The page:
Bankruptcy For You? Try Our Handy Checklist

Bankruptcy Clinic has helped thousands of people over the years who are looking at Bankruptcy as a debt solution. As our name suggests, we’re bankruptcy specialists, but if bankruptcy isn’t your best option, we can still help by offering an alternative debt management solution that meets your needs.

In this article, we’ve set out a simple checklist to help you decide whether or not bankruptcy might be right for you. Please note that these are just some of the things you’ll need to consider carefully before making a decision around how to manage your finances.

Bankruptcy checklist

  1. What’s your financial situation?

If your debts are worth more than your assets, and you have little or no disposable income with which to repay your creditors, bankruptcy could be an option. However, if you can afford to pay something off them each month, a Debt Management Plan, Individual Voluntary Arrangement or Protected Trust Deed might be a better choice.

  1. How much do you owe?

To declare bankruptcy, you must owe at least £750 in unsecured debts. In reality, this figure is normally much higher, so if the amount you owe is relatively small, you may have other options open to you. For example, if you owe less than £15,000, have little or no disposable income and you’re not a homeowner, you might quality for a Debt Relief Order.

  1. What type of debts do you owe?

Bankruptcy is designed to help you deal with unsecured debts such as credit cards, store cards, personal loans, payday loans and bank overdrafts. It can’t be used to clear secured debts, student loans, court fines, child maintenance arrears and benefits overpayments. So if the bulk of your debts aren’t covered by bankruptcy, it probably isn’t the right answer.

  1. Might things improve soon?

Bankruptcy may not be suitable if your finances are likely to improve soon. For example, if you’re about to start a new job with a higher salary, or you’re expecting a windfall such as an inheritance or proceeds from a financial mis-selling claim. In such cases, your adviser might suggest that you choose a different solution and start repaying your debts if you can.

  1. Are you a homeowner?

If you own your property or any other valuable assets, it’s important to note that these could be sold for the benefit of your creditors after your Bankruptcy Order has been made. However, there may be a way that you can stay in your home, such as getting your partner, a relative or friend to buy out your interest in the property. It’s essential to take advice on this issue before going ahead with your bankruptcy, so that you’ll know what to expect.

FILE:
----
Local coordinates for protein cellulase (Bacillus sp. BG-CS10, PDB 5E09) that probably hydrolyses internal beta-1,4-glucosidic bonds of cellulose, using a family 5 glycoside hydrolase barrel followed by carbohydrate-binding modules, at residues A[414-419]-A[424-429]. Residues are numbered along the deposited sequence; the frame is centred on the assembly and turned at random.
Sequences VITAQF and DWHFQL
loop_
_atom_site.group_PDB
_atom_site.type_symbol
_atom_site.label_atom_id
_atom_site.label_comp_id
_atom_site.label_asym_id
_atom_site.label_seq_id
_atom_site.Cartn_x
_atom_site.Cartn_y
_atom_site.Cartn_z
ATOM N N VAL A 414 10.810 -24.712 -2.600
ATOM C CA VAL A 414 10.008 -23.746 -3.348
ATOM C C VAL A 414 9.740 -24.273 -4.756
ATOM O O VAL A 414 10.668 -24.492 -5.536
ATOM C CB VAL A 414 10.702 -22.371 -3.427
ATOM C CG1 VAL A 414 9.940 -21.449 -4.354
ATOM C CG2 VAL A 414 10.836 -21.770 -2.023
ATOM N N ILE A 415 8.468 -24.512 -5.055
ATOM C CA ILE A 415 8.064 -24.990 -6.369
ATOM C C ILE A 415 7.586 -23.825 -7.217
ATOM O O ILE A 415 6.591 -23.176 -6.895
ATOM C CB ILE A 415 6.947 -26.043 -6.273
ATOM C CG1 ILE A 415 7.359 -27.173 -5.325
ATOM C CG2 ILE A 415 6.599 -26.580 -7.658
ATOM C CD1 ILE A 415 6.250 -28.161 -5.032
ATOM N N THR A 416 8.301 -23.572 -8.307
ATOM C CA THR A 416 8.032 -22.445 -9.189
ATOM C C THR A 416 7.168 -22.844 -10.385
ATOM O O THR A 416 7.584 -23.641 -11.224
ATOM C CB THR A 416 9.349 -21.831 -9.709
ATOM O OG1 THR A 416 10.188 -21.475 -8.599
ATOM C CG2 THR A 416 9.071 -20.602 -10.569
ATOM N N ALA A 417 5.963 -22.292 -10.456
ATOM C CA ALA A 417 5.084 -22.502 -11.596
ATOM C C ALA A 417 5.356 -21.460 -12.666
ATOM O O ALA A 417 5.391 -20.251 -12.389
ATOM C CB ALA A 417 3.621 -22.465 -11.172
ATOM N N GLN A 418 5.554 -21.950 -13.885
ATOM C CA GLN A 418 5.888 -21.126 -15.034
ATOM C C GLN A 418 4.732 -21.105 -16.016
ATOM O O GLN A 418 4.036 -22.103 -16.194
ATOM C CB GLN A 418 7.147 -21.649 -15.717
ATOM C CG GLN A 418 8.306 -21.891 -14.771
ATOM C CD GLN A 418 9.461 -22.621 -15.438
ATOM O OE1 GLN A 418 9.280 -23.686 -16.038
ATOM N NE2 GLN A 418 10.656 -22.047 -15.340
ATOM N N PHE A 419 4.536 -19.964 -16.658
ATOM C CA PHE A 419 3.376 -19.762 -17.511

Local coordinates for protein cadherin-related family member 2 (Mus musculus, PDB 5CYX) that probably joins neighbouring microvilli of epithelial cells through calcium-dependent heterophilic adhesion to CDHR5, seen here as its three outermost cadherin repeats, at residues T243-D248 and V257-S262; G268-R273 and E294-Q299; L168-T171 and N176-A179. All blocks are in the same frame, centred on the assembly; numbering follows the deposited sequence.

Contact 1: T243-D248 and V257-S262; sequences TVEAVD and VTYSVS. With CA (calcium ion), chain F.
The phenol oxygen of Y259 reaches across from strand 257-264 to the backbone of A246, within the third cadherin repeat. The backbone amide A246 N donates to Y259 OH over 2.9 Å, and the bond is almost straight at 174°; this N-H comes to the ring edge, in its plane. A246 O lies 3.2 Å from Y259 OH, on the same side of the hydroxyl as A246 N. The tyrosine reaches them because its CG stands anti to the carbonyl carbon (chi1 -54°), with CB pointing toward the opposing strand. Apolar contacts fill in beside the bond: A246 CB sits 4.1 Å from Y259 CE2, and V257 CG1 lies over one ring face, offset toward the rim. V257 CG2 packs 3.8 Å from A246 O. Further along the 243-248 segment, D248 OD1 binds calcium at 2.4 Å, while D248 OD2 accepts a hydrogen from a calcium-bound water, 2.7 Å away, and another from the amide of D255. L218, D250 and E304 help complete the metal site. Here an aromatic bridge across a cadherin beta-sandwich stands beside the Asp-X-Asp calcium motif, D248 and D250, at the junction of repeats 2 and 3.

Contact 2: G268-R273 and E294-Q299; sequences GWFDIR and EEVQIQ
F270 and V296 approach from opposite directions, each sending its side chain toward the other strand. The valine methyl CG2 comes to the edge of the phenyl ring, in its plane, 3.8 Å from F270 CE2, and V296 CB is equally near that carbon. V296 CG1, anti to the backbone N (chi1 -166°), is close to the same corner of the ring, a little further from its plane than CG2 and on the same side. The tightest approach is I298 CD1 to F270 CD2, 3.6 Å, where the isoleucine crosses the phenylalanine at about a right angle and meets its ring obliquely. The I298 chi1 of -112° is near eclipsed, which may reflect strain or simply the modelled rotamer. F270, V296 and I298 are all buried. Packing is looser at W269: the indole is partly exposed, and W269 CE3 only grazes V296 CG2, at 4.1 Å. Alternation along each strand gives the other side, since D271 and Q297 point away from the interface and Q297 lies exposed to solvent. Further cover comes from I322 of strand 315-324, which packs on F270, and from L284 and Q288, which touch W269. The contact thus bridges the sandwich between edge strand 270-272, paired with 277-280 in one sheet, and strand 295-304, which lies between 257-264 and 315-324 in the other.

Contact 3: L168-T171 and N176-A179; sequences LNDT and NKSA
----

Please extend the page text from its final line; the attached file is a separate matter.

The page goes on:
1. What’s the nature of your employment?

There are some professions where you could lose your job, or be refused certain roles, if you’re made bankrupt. These include solicitor, estate agent, insolvency practitioner, publican and stockbroker. If you’re self-employed, your business will normally be closed down and your staff dismissed. These are obviously very serious considerations if you’re in one of these employment situations.

  1. Can you afford the fees?

It costs around £700 to declare yourself bankrupt in England or Wales – and you’ll need to pay this money to the court upfront. If you ask Bankruptcy Clinic to assist you with your Bankruptcy Petition, you’ll need to take our fees into account, too. So if you’re not in a position to make these payments, you’ll need to find a different way to manage your debts.

  1. How important is obtaining credit in the future?

There’s no getting away from the fact that bankruptcy will have a long term, adverse effect on your credit rating, and you could find it harder and more expensive to get credit or a mortgage in the future. If getting credit in the future is very important to you, for example if you want to buy a property or set up a business, you might want to explore other alternatives to bankruptcy.

It’s time to seek expert advice

Hopefully you’ve found our checklist helpful and you now have a better idea of whether or not bankruptcy might be a suitable way of dealing with your debts. Your next move is to contact the debt advice team at Bankruptcy Clinic, who’ll offer specialist help that’s tailored to your individual circumstances.

Contact Bankruptcy Clinic today

  • Call free on 0800 168 7389 from a landline
  • Call 01625 462 770 from a mobile
  • Take our online bankruptcy test (an adviser will call you back)

You can follow us on social media via Google+ on and Twitter on @bankruptcyclini

Andy Gorton is the author and editor of the Bankruptcy Clinic

Andy Gorton – who has written posts on Bankruptcy Clinic Blog.

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